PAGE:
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Comic book aimed at cutting cervical cancer rates hits the stands

Comic book aimed at cutting cervical cancer rates hits the stands

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Ami Bhatt, MD, PhD, Stanford’s director of global oncology, is serious about reducing high cervical-cancer rates in Nigeria. And to do that, she’s enlisted the imaginative assistance of an educational comic book.

Formally released over the weekend, the comic will commence physical distribution in Nigeria beginning in early 2019.

Global Oncology, Inc., a non-profit that Bhatt co-founded in 2012 with UCSF oncologist Franklin Huang, MD, PhD, is responsible for developing the comic. Z2 Comics, a small Brooklyn-based graphic novel company, provided artists and writers for the project under the direction of the organization’s steering committee.

Cervical cancer is comparatively rare in high income countries, where PAP smears are routinely used as screening tools. But it’s the first- or second-most-prevalent cancer in developing countries. Yet it doesn’t have to be that way.

Almost every case of cervical cancer is caused by human papillomavirus, the world’s most common sexually transmitted infectious pathogen. The cancer-promoting virus’s prevalence is at its highest in sub-Saharan Africa.

Fortunately, an HPV vaccine exists — and it works. It’s more than 90 percent effective at preventing HPV infection if it’s administered before a young woman has been exposed to the virus. But it’s not cheap: In the United States, the price tag reads roughly $250-500 for a series of two to three injections over the course of, respectively, six to twelve months, depending on the recipient’s age at the time of vaccination.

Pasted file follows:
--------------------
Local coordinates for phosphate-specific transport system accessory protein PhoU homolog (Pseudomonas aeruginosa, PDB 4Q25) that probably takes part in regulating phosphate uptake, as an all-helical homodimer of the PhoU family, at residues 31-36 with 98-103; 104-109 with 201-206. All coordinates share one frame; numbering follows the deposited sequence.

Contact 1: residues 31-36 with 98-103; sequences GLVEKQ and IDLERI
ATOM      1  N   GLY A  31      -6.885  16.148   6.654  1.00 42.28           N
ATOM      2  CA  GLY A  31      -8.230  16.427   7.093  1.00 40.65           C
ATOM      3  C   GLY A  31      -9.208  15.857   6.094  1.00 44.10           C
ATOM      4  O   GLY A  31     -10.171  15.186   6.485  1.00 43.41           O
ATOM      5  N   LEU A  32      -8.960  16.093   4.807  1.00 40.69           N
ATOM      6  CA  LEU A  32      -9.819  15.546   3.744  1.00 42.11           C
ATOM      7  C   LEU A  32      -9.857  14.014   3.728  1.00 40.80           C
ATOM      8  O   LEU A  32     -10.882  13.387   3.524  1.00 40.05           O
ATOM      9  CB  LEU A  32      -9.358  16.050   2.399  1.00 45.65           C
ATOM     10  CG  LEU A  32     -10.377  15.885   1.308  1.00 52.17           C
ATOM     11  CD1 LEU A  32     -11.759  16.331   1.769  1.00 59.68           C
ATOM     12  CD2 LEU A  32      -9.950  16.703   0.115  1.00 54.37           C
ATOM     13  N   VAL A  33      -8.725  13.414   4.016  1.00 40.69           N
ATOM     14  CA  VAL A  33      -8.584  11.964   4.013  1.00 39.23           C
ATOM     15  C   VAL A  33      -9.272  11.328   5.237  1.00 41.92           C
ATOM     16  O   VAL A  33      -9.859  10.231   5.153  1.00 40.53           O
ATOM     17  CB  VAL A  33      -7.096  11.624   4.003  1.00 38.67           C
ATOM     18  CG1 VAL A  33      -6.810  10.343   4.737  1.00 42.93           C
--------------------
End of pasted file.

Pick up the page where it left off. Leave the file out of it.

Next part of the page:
Nigeria not only is the African continent’s most populous country but boasts the third-largest youth population in the world after India and China, with 90 million of its residents under age 18. That puts Nigeria at special risk for HPV transmission and consequent elevated cervical-cancer rates. In 2017, the World Health Organisation reported that the number of Nigerian women suffering from cervical cancer annually totaled 14,089, making it the second-leading cause of cancer deaths in that country.

This plus several additional factors make Nigeria an ideal target for outreach, Bhatt told me:

The rest of West Africa follows a lot of what Nigeria does. Also, their current minister of health is a gynecologic oncologist, so that makes this a particularly opportune time to pursue this priority. Finally, Nigeria, with its large population and bargaining power, may be able to negotiate better pricing of the HPV vaccine, which could then allow for bulk purchasing of the vaccine by additional neighboring countries.

The comic book whimsically pulls its readers into a young Nigerian’s world, tactfully revealing how cervical cancer results from HPV infection and affably explaining how vaccines train our immune systems to resist that infection. Bhatt credits two Stanford resident physicians from Nigeria — Olufolarin Oke, MD, and Chika Nwachukwu, MD, who sit on the steering committee overseeing the development of the comic’s content — for providing important input on the story, content art and target audience.

“We hope the comic book helps to raise awareness of cervical cancer and HPV vaccination, and also helps to dispel myths around cancer and the vaccine,” Bhatt said.

Image from comic book courtesy of Global Oncology, Inc.

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